I knew Robert Duncan and Jess in the last 10 years of Duncan’s life, from 1978 to 1988. I just realized yesterday that I am now the age that Duncan was when I first met him (60). But then, I was 25.
I came to San Francisco from Goddard College in 1978 and quickly became part of the circle around the poet Diane di Prima. My best friend, Sheppard Powell, was Diane’s lover. Through Diane, I met Duncan. I had been reading Duncan (and Spicer and Blaser and Pound and Olson and Williams and Creeley and all the Black Mountain and other New American poets) for many years before this. The rumor at the time was that Duncan wanted to come back to teach, to “give it all away.” He hadn’t really taught extensively since being at Black Mountain with Olson and Creeley in the ’50s.
So these rumors circulated among young poets that Duncan and Diane were putting together some kind of school. This turned out to be the Poetics Program, under the auspices of New College, that started in 1980. It was taught entirely by poets. Duncan and Diane were joined by David Meltzer, Duncan McNaughton, and Michael Palmer, among others.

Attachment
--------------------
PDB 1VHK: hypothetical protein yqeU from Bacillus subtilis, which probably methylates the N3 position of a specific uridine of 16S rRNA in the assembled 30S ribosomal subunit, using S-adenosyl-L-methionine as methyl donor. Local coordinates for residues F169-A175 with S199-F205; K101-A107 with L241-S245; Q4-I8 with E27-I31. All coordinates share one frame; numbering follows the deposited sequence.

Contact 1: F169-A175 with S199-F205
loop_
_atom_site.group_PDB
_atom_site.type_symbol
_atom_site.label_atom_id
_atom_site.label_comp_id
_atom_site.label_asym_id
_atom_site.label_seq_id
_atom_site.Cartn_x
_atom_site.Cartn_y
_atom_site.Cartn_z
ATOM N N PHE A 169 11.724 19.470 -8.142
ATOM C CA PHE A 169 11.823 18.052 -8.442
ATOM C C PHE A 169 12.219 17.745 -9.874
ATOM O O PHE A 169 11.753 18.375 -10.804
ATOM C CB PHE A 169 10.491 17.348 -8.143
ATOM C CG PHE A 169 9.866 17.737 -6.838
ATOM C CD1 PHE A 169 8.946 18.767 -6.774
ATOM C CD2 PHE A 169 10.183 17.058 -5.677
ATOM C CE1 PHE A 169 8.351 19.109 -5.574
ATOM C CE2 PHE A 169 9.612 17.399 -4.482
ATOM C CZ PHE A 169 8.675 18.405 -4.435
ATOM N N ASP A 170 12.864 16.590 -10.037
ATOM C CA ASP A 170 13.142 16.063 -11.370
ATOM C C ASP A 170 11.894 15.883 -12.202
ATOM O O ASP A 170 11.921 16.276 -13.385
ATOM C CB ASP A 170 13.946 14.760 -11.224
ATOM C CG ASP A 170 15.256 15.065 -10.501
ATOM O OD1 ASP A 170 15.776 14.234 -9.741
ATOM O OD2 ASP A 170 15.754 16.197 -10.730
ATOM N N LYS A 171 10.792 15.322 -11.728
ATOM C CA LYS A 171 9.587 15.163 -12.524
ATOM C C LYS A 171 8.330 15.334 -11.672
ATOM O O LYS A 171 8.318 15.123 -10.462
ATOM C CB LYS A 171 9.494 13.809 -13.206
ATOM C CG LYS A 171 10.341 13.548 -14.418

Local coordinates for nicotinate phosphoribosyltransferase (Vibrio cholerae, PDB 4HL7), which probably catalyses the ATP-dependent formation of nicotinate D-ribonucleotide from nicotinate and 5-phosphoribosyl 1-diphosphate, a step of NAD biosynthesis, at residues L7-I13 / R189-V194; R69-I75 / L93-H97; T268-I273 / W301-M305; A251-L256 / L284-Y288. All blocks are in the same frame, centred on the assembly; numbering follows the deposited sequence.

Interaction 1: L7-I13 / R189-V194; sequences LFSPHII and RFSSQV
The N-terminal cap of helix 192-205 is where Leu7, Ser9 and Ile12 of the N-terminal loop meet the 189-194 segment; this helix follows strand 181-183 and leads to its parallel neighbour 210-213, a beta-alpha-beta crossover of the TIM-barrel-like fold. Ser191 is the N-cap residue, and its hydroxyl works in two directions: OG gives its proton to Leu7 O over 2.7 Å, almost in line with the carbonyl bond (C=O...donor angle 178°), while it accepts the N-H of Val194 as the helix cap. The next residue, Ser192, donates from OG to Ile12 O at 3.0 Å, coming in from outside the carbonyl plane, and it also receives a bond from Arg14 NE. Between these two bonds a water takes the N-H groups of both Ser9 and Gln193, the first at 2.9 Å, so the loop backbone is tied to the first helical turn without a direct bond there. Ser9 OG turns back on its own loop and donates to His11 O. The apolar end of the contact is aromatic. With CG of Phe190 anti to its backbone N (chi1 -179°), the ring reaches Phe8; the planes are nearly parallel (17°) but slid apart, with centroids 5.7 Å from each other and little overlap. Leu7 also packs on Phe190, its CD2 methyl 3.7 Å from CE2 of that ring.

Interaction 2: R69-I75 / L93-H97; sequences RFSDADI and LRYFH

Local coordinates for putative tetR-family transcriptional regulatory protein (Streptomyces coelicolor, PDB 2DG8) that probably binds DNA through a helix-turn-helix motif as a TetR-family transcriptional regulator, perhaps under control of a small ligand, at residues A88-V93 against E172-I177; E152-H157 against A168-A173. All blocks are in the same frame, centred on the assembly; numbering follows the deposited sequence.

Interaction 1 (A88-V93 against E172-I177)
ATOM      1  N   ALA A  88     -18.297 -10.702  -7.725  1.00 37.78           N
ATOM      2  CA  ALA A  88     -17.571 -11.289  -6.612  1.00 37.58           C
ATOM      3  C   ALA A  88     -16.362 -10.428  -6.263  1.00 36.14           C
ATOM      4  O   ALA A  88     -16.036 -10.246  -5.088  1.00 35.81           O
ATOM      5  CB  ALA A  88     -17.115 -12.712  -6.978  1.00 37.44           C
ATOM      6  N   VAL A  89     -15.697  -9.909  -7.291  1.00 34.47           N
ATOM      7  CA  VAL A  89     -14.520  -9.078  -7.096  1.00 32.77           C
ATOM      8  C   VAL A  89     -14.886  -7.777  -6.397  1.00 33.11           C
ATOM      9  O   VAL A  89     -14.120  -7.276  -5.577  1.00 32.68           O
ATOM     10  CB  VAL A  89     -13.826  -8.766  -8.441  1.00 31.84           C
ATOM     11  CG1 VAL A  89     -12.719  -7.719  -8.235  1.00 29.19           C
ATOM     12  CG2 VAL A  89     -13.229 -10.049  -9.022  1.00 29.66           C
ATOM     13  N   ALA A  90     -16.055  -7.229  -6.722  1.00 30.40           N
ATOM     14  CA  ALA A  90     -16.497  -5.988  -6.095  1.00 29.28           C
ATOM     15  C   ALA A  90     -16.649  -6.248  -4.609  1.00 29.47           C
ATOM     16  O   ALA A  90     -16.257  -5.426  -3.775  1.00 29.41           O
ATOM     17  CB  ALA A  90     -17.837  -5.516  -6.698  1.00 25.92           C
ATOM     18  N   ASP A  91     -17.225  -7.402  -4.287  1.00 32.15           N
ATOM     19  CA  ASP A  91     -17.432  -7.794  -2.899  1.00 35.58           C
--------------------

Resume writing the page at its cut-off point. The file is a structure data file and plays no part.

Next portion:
This was designed as an M.F.A. program, but it was pointedly not a “Creative Writing Program,” which is what everyone else was doing at the time. Rather, this was a program in Poetics, the study of how things are made.
The curriculum of the Poetics Program, put together around Duncan’s interests and those of the other poets he gathered around him, was a very unusual mixture of classical poetics, Hermeticism, and other esoteric traditions, and structuralism and post-structuralism and recent Continental theory. Believe me, no one else was doing this at that time.
My friend Ken Landauer asked me the other day what the connection was between Hermeticism and structuralism in the program, and I said that Duncan saw them both as ways of reading signs. Reading the world through signs.
In an interview in 1985, Duncan said: